Female dummies are much harder. Breasts are the bane of any model. I am not convinced that there is a one size fits all harness for a heights and body types. 5 points would be a move towards a more universal solution.

      BTW, I agree with you comment on stats not being able to predict individual outcomes.

      I think the key point in this thread is about how to broaden teaching … and attitudes in general.

  7. Whatever the present socio-political trend in Europe/World is, and no matter how important we feel it is, historical manuscripts should be immune to it. It shouldn’t even be up for debate. Reinterpreting history to fit fascist, communist, feminist or any other -ist is a crime against history, disingenuous and ultimately counterproductive misuse of historical evidence.

    When it comes to sport, on the other hand, I fully support any kind of effort that will make it as easy for women to enter it as it is for men. Same goes for people with disabilities for example. Equipment or rule wise. Seeing women quit fencing because their bodies aren’t adequately protected, for example, would be devastating. That is the ”substance” part.

    Now the ”form” part. Whether women are going to be featured on the cover, video game art etc. is a marketing decision. Many opt for it nowadays because they’d rather face the eye roll of fans (in case when the political statement is way too obvious) than public backlash of angry (and powerful) activists. In case when it fits it goes unnoticeable. In case when it really doesn’t fit (there was a case of [African-]American soldier featured on the cover of popular WWI video game, or African-American Waffen SS soldier (sic!)) the fan backlash can be equally punishing and struggle for human rights turned into a parody of itself.

    ”Invisible women” is way too easily converted to ”women only” nowadays in an ultimate display of human hypocrisy and tendency for extremism.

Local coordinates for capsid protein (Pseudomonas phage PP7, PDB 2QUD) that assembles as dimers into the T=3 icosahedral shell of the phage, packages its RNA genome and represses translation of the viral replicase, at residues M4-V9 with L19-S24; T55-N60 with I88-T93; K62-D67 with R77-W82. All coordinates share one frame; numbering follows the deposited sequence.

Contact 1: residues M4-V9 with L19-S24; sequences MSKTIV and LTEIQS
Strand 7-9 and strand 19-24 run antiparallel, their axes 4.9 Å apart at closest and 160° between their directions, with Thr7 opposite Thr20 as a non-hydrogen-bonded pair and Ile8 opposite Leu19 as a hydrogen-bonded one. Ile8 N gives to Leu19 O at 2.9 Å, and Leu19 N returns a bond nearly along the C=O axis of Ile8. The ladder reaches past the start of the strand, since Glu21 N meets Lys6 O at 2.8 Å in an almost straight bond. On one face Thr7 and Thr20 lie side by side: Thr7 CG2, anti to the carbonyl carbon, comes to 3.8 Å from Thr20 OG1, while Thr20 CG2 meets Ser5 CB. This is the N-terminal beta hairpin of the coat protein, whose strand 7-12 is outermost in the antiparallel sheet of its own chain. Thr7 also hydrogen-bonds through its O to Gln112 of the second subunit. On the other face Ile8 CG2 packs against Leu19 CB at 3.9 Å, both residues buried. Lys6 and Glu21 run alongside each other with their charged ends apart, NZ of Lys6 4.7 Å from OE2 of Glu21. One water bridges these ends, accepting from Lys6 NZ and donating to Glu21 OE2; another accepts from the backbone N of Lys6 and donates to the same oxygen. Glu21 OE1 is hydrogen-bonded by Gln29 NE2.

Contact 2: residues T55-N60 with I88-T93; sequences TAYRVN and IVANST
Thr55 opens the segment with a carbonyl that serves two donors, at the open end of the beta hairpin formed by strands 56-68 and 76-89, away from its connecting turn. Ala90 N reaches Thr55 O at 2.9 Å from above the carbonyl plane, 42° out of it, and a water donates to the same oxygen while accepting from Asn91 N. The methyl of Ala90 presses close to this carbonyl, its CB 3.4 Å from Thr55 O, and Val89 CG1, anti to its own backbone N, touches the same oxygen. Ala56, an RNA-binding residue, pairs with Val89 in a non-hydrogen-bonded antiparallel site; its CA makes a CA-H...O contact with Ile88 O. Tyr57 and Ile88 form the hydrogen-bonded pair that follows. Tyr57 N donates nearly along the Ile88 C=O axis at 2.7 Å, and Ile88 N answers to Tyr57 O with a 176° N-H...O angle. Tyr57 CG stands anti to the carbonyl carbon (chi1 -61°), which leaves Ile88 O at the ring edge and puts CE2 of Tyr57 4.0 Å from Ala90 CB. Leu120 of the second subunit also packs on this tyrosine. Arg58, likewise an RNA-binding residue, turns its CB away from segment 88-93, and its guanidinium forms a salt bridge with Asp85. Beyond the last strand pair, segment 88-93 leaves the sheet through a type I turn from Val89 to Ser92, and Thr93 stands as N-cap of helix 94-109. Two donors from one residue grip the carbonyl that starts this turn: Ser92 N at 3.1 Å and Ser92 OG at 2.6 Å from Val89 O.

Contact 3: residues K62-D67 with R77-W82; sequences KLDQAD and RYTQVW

In case of fencing manual, it shouldn’t really matter. Seeing the recognisable face of Guy Windsor, the author, does help, much more than seeing some random guy or girl, but it doesn’t or shouldn’t really matter. There’s always a title and author’s name on it. It matters even less when it comes to illustrations inside the book. At least for those who buy books for its fencing, not (contemporary) politics.

    Are individuals going to be bothered by the fact their sex or gender (which nowadays apparently isn’t as simple as it used to be) isn’t illustrated in a translation of a 14-15th c manuscript that deals with armed combat? Perhaps. Should that be important? I don’t think so. Trying to include everyone in everything is opening a Pandora’s box of possible ”victims of discrimination”, whether real or imaginary.

    The very idea of representation of my gender (or genders, or lack thereof or what not…), race, ethnicity, religion, sexual preference, body size or dietary choices or virtually anything – the labels are innumerable, being required(!) for me to be able to enjoy the content or learn from it, and not feel threatened or discriminated against, seem to imply people nowadays are emotionally impaired or juvenile. Not the message I would send anyway. Not the way I, as a woman, would like to be treated.